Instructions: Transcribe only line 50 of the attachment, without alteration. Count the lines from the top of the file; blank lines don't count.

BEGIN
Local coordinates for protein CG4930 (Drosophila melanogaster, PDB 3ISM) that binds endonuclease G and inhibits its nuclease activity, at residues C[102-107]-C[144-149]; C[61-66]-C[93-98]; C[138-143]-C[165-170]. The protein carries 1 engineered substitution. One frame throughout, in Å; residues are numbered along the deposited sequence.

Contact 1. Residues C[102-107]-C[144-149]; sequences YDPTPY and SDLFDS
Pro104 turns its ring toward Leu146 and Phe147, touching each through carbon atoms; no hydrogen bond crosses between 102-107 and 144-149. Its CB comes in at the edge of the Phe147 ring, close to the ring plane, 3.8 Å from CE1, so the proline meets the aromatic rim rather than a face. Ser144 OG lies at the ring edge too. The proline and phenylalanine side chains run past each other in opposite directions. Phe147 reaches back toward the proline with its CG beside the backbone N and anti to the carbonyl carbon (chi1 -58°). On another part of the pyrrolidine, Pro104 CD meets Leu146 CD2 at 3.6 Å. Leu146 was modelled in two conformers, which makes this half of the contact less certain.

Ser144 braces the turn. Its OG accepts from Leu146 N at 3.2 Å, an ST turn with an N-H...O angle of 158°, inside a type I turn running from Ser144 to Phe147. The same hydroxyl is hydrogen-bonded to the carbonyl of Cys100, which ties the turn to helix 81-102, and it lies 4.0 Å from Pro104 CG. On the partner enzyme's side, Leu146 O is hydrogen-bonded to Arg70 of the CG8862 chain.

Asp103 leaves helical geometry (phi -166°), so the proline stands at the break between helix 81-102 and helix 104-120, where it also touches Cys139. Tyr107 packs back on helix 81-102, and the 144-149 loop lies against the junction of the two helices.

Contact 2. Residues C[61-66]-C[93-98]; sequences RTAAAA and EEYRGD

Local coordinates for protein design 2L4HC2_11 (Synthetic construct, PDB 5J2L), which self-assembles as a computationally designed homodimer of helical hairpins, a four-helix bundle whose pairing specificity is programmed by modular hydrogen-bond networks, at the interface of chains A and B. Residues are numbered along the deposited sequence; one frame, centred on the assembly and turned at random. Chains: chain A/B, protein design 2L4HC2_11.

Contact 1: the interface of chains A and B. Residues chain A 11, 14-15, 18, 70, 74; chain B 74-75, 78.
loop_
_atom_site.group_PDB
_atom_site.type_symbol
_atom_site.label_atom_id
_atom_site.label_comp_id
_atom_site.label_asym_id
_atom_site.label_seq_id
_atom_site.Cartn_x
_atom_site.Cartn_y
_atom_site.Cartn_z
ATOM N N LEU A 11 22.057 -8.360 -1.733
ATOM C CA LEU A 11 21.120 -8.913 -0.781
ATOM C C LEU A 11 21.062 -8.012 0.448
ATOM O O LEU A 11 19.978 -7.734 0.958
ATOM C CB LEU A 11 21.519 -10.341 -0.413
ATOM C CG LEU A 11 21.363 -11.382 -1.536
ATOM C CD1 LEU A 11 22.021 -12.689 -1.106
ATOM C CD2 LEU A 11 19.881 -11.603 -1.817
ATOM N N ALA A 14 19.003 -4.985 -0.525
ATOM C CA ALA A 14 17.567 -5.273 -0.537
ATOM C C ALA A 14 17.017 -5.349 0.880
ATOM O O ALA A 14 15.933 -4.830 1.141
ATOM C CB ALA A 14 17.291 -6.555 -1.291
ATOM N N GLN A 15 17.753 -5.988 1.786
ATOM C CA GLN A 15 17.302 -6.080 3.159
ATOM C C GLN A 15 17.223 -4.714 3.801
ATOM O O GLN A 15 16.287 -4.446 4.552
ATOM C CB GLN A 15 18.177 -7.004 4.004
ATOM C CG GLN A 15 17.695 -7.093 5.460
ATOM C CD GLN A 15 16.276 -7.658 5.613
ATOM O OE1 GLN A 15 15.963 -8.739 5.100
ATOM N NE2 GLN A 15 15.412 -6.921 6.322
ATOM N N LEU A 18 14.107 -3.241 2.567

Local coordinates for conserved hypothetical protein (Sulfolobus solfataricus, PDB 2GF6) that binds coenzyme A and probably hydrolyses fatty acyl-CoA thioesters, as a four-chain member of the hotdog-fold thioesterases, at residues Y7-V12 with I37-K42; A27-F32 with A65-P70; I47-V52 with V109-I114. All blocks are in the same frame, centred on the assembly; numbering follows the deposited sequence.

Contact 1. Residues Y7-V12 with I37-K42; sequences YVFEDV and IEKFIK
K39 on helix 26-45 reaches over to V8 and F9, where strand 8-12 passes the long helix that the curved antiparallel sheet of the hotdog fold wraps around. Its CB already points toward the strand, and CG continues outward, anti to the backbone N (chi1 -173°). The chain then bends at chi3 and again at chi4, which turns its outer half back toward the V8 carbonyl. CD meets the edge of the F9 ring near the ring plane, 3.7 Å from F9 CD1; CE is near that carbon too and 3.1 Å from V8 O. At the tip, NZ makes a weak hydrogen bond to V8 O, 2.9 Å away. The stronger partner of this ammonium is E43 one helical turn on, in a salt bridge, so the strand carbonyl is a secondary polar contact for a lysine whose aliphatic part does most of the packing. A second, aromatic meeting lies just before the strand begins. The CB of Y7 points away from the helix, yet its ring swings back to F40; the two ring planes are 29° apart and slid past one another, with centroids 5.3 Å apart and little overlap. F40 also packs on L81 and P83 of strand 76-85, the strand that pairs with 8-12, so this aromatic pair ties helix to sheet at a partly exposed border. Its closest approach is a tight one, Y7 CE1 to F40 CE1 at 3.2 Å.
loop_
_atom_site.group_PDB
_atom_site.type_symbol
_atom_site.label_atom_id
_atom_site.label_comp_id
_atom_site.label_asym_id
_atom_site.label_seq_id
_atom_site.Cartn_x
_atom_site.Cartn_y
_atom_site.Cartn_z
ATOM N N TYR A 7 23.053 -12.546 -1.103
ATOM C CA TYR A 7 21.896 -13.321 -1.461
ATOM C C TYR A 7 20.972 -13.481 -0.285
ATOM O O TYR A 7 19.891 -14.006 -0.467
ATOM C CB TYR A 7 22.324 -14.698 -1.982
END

_atom_site.label_asym_id